We often hear from homeowners who find our website. We’d like to share an email received from an anonymous homeowner.
“I am an homeowner that is unhappy about a bathroom remodel we have had done. Your blog has helped understand the contractor’s point of view. Thank you!
We aren’t happy with the quality of the materials or the job and want to negotiate.
Our contractor itemized the materials, labor, and profit on his invoice. Now that we have checked the prices (I know, we should have done this before…) we see that he has inflated the cost of the materials, for example, charging $350 for a fan that costs $150 at Lowes.
To me it seems that the materials shouldn’t be marked up if there is a separate item for profit. It seems misleading to me that they have a section for “profit” and then inflate the cost of the materials as well. Do you have an opinion on whether that is common practice?
From the comments on your blog I’m thinking I should shoot for paying for the contractor’s cost for materials and labor plus 20% – 50% markup for profit.”
If you believe that it’s smart to provide an itemized invoice, this should make you reconsider. An itemized invoice provides ammunition for them to shoot back at you.
Apparently the bathroom remodel is already complete. I’m hopeful it was a small project, because it sounds like they didn’t invoice for the work until after it was done. And now that the work is done, the client wants to negotiate the price.
“If the contractor has already done the work, this isn’t the time to negotiate. He did his part, in good faith, trusting that you’d do your part and pay him according to the contract.
If you’ve been reading our blog, you know that contractors also have overhead expenses, and they aren’t small. I don’t know where you are coming up with 20% – 50% markup for profit. I don’t know how many trips this contractor made to your home, how involved the project was, how long it took, what problems he found that had to be fixed, or if the quality of the fan he installed is equivalent to what you are seeing at Lowe’s. In short, I know little about your job.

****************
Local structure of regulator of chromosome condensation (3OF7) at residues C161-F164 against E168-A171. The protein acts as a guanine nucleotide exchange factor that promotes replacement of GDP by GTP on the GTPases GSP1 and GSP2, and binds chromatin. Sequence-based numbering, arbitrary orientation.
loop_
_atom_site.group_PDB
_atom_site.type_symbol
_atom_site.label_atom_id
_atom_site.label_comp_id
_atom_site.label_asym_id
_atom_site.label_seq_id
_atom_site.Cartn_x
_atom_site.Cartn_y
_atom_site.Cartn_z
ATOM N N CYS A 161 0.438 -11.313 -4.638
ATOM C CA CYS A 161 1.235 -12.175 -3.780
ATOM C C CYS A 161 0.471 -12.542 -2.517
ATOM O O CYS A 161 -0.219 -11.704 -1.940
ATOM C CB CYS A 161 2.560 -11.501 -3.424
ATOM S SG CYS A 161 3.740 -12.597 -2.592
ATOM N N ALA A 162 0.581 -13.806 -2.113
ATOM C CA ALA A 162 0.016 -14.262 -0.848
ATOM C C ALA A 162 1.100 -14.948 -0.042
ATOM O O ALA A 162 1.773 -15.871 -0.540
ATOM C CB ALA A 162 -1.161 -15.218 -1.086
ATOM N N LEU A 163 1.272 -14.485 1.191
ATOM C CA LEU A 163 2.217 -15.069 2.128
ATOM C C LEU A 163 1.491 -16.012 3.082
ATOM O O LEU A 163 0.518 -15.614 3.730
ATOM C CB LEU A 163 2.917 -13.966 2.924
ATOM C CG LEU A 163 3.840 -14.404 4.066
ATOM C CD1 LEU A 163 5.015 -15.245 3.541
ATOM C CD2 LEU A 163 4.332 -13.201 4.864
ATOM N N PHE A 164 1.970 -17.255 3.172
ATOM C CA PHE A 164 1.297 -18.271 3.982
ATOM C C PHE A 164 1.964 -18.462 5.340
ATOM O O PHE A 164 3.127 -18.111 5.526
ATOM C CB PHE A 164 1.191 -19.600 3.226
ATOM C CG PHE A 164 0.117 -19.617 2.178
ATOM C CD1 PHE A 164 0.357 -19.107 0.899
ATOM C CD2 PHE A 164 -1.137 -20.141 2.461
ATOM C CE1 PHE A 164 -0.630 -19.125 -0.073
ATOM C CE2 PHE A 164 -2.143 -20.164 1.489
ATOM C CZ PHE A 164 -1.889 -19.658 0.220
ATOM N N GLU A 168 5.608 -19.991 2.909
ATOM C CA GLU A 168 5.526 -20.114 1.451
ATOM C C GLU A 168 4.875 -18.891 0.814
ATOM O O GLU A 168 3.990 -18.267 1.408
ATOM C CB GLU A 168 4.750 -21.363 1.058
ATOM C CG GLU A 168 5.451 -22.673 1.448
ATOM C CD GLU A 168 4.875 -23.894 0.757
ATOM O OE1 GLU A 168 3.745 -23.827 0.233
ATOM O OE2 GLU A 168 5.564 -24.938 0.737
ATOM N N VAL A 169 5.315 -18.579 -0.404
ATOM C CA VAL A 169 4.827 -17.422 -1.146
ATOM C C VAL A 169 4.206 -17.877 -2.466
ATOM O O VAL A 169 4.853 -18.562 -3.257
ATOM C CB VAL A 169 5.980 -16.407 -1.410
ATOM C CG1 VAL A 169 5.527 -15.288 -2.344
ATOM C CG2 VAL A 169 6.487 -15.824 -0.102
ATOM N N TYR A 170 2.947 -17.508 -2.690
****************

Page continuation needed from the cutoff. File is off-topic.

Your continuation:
There are a lot of unknowns here. I won’t take his side or yours, I’ll just say that it’s a little late to nickel-and-dime a contractor for a project that he has completed and you are benefiting from.”
In retrospect, I should have asked for their criteria when they chose this contractor. They said they aren’t happy with the quality of the materials or the job. Did they check references, or did this contractor get the job because he was the lowest price?
It’s obvious that this customer knows little about our business. They are only looking for grounds to not pay their bill. They found what they needed in the itemization details on his invoice.
For the contractor’s sake, I hope this project was done on a written contract. I don’t know of any law that allows one party to change the terms of a contract after the other party has performed. This homeowner seems to think it’s okay. A contractor would never get away with going back to their customer after the job was complete and saying, “We’re going to negotiate a new price for this job because I didn’t make enough money.”
Gang, if you’re smart, you’ll quote and invoice one fixed price for your work. Write a detailed contract that clearly explains what you’ll do, and what you expect from them. When you run into a client who decides to negotiate after you’ve done your job, they won’t have a leg to stand on or ammunition to use against you.